|Manufacturer||Kawasaki Aircraft Industries|
|Primary Role||Medium Bomber|
Contributor: C. Peter Chen
ww2dbaseKi-48 Sokei light bombers, designated by the Japanese Army as the Type 99 Twin-engined Light Bomber, were originally designed by Takeo Doi of Kawasaki Aircraft Company Limited, who began this project with the Ki-45 heavy fighter design. Meant to be used as a light bomber, they could only each carry 800 kilograms of bombs and only had three machine guns for defense. They first saw service in China starting in late 1940, where they were adequate against Chinese forces which generally lacked modern fighters and anti-aircraft weaponry. When the Pacific War started, they were deployed across all of southeast Asia. In China and Burma, they remained in active service, often used as dive bombers for ground support; in the Pacific islands, however, they were out-classed by American fighters. Near the end of the Pacific War, some Ki-48 aircraft were re-equipped as special attack weapons for suicide missions. During the design's production life, 1,997 examples were built, most of which were of the Ki-48-II variant.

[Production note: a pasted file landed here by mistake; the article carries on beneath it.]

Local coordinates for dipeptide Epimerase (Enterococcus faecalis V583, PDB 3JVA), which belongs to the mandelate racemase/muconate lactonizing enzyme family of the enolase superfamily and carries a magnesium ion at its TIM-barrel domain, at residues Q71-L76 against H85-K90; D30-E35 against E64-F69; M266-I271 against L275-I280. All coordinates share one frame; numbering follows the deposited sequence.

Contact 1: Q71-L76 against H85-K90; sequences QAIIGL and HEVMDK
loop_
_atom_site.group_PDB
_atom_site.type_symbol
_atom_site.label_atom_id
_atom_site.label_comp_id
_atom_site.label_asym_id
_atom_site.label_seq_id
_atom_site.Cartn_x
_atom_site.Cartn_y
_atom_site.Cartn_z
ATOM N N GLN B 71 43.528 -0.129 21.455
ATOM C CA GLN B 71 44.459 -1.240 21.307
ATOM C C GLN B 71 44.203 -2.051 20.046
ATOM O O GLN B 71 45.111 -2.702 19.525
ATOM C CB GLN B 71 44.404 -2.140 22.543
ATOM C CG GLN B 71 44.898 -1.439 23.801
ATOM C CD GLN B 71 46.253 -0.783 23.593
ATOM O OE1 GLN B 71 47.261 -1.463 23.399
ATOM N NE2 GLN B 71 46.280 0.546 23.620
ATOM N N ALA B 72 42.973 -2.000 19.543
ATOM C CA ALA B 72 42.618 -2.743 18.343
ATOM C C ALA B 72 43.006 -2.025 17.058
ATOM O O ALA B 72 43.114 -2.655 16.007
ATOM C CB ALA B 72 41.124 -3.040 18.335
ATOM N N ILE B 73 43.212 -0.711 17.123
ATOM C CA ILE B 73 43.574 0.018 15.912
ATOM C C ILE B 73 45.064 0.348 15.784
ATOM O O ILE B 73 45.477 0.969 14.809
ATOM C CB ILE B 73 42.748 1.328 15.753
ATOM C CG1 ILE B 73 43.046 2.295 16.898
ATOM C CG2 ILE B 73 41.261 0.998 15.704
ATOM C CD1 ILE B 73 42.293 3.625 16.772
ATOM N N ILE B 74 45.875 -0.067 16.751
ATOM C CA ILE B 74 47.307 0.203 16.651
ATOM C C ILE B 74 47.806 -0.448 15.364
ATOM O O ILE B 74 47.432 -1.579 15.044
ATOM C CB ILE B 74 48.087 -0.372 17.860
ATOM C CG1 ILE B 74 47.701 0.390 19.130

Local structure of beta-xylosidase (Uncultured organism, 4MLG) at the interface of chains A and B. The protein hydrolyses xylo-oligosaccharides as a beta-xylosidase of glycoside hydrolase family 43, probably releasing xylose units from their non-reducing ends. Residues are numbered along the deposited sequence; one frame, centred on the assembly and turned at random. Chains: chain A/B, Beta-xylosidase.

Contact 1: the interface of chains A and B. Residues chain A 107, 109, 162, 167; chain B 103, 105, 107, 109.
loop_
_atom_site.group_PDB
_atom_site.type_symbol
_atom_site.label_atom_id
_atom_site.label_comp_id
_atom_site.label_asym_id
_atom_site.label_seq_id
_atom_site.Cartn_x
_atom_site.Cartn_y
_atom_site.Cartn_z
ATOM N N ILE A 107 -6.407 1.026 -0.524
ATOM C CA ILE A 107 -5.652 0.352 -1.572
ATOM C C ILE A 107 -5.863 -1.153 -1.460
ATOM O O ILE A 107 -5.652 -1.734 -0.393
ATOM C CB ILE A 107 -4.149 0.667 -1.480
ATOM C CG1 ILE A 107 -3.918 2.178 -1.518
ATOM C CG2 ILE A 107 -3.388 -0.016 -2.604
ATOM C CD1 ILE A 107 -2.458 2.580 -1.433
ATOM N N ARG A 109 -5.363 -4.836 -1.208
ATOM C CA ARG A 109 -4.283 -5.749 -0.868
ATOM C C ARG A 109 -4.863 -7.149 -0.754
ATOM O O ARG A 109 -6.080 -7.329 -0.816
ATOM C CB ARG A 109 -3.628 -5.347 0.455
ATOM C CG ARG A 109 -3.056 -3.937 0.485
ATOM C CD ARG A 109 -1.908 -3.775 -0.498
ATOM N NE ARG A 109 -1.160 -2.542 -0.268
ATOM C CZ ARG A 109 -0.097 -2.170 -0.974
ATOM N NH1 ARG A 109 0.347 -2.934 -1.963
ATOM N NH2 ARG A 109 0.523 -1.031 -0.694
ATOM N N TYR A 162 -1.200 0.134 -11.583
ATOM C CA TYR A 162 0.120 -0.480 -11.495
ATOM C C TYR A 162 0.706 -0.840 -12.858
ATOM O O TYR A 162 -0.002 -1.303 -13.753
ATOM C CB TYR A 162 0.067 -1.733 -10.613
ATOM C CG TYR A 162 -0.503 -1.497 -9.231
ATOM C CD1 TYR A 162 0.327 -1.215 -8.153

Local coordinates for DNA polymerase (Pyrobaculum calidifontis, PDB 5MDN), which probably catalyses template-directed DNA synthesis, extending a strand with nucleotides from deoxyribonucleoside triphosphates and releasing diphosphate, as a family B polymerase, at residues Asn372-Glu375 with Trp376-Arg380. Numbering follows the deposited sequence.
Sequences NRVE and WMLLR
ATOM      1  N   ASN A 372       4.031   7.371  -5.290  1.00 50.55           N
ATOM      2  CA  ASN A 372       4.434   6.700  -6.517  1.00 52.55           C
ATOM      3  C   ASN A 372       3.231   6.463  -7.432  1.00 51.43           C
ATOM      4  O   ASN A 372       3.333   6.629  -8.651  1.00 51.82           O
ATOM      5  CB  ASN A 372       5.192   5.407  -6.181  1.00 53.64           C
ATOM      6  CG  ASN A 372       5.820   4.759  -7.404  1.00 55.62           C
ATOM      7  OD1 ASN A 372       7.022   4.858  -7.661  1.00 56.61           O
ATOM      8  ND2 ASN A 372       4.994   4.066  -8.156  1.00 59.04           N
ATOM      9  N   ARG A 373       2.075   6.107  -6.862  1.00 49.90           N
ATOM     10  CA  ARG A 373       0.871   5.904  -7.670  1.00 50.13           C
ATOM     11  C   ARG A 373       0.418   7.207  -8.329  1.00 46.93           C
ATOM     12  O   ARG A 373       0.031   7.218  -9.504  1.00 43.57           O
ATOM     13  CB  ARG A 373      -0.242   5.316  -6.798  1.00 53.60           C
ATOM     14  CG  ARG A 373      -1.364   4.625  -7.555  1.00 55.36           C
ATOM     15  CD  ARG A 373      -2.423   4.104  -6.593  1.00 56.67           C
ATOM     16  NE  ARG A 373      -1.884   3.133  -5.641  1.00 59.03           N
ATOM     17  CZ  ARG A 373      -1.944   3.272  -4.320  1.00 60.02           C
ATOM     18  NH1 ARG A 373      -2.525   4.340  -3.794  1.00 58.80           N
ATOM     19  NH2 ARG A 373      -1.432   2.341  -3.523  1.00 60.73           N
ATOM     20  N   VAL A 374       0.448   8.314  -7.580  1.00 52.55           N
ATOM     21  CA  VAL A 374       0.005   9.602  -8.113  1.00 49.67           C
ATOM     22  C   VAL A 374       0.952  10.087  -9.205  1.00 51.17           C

ww2dbaseDuring the war, both the Chinese Nationalist and Communist forces operated captured Ki-48 aircraft; some of these aircraft remained in service until the 1950s. Indonesian forces had one of them, put together from a number of captured inoperable aircraft; it was used against Dutch forces during the Indonesian National Revolution in the late 1940s.
ww2dbaseThe Allies gave the Ki-48 aircraft the codename of Lily.
Last Major Revision: Mar 2011
|Machinery||Two Nakajima Ha.115 radial engines rated at 1,130hp each|
|Armament||3x7.7mm Type 89 machine guns, 800kg of bombs|
|Wing Area||40.00 m²|
|Weight, Empty||4,550 kg|
|Weight, Loaded||6,500 kg|
|Weight, Maximum||6,750 kg|
|Speed, Maximum||505 km/h|
|Service Ceiling||10,000 m|
|Range, Normal||2,400 km|
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James Forrestal, Secretary of the Navy, 23 Feb 1945